The “power to gas” division is not their biggest one, but it’s a very appealing story (which is no doubt why DeHaemer’s publisher is using it, probably successfully, to catch the attention of new customers). The company describes the advantages of their system pretty nicely here:
“One of the unique characteristics of the Power-to-Gas solution is that it leverages the inherent advantages of the natural gas system. It provides the means to both store and transport energy. By storing hydrogen or substitute natural gas in the existing natural gas pipeline network and its associated underground storage facilities, the stored energy is not restricted to the site of generation. In effect the natural gas system serves as a ‘Power by Pipes’ alternative to the transmission grid to alleviate network congestion and transport energy. Separating the storage and discharge of energy results in a higher overall integrated energy system efficiency”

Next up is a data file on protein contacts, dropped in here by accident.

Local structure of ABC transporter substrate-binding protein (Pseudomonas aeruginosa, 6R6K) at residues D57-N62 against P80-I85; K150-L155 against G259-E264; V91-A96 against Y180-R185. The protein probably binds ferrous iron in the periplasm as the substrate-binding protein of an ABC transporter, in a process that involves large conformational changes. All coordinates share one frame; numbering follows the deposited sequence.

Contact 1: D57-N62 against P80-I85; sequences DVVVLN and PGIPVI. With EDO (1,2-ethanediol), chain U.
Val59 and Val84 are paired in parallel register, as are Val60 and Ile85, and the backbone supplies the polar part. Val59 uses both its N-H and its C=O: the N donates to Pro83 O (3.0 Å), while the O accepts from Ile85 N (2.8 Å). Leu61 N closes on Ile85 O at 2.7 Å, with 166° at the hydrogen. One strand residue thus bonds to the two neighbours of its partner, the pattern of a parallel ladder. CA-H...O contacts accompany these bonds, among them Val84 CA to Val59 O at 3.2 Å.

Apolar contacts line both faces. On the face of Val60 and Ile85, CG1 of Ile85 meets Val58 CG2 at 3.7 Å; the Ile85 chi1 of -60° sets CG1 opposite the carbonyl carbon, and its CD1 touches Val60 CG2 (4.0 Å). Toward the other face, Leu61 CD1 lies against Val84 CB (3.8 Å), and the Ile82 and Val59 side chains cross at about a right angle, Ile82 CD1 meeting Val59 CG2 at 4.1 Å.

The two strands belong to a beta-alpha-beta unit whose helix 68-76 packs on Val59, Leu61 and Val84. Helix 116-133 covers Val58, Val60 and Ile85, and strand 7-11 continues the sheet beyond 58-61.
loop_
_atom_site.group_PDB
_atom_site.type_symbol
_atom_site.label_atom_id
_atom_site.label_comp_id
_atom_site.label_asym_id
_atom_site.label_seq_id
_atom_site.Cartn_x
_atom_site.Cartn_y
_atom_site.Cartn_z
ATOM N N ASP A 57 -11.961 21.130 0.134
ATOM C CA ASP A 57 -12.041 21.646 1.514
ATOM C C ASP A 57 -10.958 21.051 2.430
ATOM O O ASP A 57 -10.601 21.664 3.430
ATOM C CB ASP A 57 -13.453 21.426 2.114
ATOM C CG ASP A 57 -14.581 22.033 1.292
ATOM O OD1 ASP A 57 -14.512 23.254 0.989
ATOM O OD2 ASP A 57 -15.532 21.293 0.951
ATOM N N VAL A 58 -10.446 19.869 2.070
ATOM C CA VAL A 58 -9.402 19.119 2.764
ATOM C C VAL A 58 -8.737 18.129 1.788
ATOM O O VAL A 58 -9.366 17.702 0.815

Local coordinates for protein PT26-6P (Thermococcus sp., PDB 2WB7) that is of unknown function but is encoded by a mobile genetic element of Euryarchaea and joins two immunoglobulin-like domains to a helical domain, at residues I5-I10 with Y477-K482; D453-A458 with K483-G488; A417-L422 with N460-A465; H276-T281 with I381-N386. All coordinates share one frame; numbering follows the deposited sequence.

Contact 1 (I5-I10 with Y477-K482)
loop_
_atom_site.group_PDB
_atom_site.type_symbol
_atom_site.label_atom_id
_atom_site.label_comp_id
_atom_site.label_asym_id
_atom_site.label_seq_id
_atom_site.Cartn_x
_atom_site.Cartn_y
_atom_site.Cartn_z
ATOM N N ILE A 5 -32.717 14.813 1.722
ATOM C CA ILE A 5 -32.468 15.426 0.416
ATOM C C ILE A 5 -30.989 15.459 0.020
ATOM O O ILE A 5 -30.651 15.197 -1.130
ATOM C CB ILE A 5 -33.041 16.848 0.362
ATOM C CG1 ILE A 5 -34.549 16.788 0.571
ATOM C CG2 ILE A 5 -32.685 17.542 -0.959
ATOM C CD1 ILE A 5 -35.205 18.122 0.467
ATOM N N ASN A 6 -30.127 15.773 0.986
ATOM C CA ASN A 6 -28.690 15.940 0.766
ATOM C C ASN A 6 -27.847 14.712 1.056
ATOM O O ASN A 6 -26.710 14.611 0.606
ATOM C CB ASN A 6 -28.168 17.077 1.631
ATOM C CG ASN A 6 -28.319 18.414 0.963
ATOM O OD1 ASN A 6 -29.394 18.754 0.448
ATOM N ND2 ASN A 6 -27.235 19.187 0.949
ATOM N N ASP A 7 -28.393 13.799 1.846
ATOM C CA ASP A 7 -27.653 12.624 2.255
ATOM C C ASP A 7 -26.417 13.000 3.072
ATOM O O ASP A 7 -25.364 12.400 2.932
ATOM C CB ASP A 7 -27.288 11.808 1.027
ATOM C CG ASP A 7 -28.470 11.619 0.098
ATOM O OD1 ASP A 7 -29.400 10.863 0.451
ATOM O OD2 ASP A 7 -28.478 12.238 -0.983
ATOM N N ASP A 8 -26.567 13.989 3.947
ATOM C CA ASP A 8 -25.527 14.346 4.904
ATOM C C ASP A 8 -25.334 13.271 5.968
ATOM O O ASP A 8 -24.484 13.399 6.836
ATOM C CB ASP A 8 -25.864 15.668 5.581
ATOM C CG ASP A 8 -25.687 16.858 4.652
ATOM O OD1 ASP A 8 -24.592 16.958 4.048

I haven’t seen any information about the efficiency of the system — about how this “gas storage” system for electricity compares to grid storage or batteries or simply to the current system — but it does seem like it could make for a nice and tidy way to turn solar power or wind power into baseload “always on” power if that electricity is turned into natural gas that can be stockpiled and burned in a nat gas turbine. How much it costs versus actually producing the natural gas and burning it, I don’t know. They do have the large project in Germany, which is for 2MW but is apparently scalable and started operations over the Summer, and a second plant in Hamburg is apparently underway … and they also are selling self-contained systems to essentially provide local baseload power from renewable energy in the form of “micro-grid storage,” as with this order they announced just recently.